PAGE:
Support Through a Diagnosis (Part II)

Continued from Support Through a Diagnosis

DSCN3600My family (who are in New Zealand) were also incredibly supportive.  They checked in with me often, talked through my options and decisions with me, and made sure I had the support I needed.  

My sister was upset and struggling with the idea that I would have surgery to remove an essential part of my body.  She is very informed about the power of clean, healthy eating and living, and will always gravitate towards more natural solutions.  I was thankful for her input and for her encouragement to consider alternative treatments without being pushy or overbearing.

She sent me a lot of books (including The Eden Prescription), many of which I only glanced through or read a few chapters, but it was her way of doing something useful to support me.  It was nice to have the books not only as a source of information but also a reminder of my sister’s love and support.  If I was having a particularly rough day I would catch sight of a book she’d sent and it would give me a sense of comfort and the knowledge that I was supported.

My Mum had already planned a trip out to visit me, so it was comforting to know she would be there in person.  She was concerned and willing to help in any way she could.  She would have jumped on a plane and been by my side if I’d told her I needed her at that moment.  She made sure she was here for my surgery and the weeks following.

My Dad called a lot, listened, made me laugh, and let me know he would be there for me in any way I needed him.  Although he was on the other side of the world, he made it abundantly clear that he would be a source of strength and support.  And let me tell you, it’s one thing when your Mum cries (probably because most of us are used to that at some point in our lives), but it’s a whole other thing when your Dad cries.  We cried together.  It was gut-wrenching, yet at the same time it emphasized how much he loved me and was walking this journey with me.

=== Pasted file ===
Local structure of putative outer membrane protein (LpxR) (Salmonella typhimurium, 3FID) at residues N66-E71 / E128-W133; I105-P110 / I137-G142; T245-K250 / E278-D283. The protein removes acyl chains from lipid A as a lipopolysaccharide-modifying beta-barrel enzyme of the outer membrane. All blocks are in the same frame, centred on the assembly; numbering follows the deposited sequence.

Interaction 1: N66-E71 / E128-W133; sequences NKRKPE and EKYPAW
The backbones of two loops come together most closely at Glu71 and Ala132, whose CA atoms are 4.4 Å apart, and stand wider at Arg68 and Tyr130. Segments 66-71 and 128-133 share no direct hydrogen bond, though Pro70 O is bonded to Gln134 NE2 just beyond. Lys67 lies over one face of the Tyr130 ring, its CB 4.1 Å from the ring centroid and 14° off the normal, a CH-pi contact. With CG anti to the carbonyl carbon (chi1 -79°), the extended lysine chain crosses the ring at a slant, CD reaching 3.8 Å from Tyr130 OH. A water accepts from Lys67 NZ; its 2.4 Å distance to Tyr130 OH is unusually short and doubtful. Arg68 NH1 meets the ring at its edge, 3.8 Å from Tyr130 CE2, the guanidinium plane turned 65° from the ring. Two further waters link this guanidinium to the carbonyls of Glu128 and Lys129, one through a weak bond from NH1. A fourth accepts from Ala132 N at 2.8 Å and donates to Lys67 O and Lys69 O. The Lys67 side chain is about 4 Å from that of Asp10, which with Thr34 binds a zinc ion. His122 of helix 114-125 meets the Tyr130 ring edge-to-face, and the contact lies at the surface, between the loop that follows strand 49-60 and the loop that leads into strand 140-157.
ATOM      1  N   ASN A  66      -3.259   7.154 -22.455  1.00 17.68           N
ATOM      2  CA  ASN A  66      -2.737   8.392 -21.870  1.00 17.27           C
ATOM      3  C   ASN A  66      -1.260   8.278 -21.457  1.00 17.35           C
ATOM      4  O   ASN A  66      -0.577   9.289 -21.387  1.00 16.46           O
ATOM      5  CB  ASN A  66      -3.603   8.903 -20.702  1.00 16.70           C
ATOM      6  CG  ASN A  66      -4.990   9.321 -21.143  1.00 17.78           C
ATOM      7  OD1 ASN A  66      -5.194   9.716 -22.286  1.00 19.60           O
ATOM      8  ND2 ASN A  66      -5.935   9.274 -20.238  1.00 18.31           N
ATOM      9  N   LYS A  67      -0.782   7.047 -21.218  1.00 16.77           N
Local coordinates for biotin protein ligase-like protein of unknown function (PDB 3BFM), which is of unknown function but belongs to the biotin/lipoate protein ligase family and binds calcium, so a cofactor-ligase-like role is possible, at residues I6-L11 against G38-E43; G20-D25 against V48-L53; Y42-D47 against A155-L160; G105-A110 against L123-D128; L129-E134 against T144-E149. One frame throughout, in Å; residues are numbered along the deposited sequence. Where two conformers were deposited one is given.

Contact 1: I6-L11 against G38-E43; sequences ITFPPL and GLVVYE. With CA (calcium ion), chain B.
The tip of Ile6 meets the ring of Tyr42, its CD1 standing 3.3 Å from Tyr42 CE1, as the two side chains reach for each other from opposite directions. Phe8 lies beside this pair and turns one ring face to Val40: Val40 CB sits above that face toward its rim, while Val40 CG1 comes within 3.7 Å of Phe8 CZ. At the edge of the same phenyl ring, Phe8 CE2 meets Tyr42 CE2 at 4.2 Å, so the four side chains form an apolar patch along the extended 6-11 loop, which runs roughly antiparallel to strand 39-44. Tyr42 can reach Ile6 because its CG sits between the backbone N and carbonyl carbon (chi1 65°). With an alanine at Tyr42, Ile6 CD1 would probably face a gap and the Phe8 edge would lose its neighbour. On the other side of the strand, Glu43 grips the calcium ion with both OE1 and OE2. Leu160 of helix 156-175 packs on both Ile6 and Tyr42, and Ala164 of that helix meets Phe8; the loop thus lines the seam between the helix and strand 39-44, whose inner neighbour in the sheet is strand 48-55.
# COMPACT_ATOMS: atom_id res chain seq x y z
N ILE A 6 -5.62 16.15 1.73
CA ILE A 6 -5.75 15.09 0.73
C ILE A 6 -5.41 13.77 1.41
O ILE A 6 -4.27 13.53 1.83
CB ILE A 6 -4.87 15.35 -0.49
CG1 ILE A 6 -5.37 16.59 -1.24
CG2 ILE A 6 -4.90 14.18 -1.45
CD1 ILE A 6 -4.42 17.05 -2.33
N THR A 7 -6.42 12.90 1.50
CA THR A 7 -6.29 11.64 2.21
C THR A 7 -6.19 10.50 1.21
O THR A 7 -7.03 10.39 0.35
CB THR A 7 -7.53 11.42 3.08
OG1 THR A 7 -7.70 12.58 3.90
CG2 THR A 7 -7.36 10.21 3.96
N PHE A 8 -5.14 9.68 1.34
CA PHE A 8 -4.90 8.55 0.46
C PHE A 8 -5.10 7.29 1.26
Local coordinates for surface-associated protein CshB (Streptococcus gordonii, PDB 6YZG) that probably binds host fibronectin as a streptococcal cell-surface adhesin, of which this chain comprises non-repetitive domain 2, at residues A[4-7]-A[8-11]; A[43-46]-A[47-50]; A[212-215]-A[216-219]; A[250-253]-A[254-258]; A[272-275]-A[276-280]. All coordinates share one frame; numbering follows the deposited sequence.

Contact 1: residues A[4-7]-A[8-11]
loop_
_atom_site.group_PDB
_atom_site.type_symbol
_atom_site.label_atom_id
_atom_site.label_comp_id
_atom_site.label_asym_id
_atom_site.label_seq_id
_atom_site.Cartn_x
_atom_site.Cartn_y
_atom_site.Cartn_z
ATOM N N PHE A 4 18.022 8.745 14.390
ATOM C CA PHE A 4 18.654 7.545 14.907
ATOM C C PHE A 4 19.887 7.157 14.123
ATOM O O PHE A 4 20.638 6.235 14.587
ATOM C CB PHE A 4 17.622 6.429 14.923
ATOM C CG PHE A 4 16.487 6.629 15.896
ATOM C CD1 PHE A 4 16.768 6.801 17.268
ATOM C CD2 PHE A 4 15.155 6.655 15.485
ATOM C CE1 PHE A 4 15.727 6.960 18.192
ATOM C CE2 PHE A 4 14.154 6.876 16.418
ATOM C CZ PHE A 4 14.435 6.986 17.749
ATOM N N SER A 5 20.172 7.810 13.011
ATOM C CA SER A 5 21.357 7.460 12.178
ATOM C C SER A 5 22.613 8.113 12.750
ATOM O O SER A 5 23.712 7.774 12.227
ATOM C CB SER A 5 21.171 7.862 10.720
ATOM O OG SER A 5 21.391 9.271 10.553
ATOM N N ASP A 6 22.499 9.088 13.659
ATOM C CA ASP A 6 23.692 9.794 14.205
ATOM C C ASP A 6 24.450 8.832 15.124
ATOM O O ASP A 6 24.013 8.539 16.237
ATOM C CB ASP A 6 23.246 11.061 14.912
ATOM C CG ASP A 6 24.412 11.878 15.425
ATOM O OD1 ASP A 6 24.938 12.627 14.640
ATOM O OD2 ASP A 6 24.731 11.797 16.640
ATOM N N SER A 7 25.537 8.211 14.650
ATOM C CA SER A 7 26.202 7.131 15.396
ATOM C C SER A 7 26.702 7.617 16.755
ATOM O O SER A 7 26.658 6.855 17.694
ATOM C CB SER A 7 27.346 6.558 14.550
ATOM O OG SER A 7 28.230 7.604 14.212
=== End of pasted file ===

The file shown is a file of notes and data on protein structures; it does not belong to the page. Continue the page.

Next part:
My brothers called, texted, checked in, and kept up with what was going on.  They talked to my parents or my sister so everyone had the latest updates.  They gave me websites or articles to check out, talked about my medical choices and threw in a good dose of humor to make me laugh when I needed it.  They showed me how much they cared just by keeping in touch and in the loop.

I learned to identify, accept, and appreciate my family’s support in whatever form it came.  I recognized that they were each in their own way reminding me that they loved me and they were rooting for me to triumph over my cancer.  I believe it was a major component of me keeping my sanity throughout the process!

Have you ever been supported by a family member?  I’d love to hear your story.  Please leave a comment.


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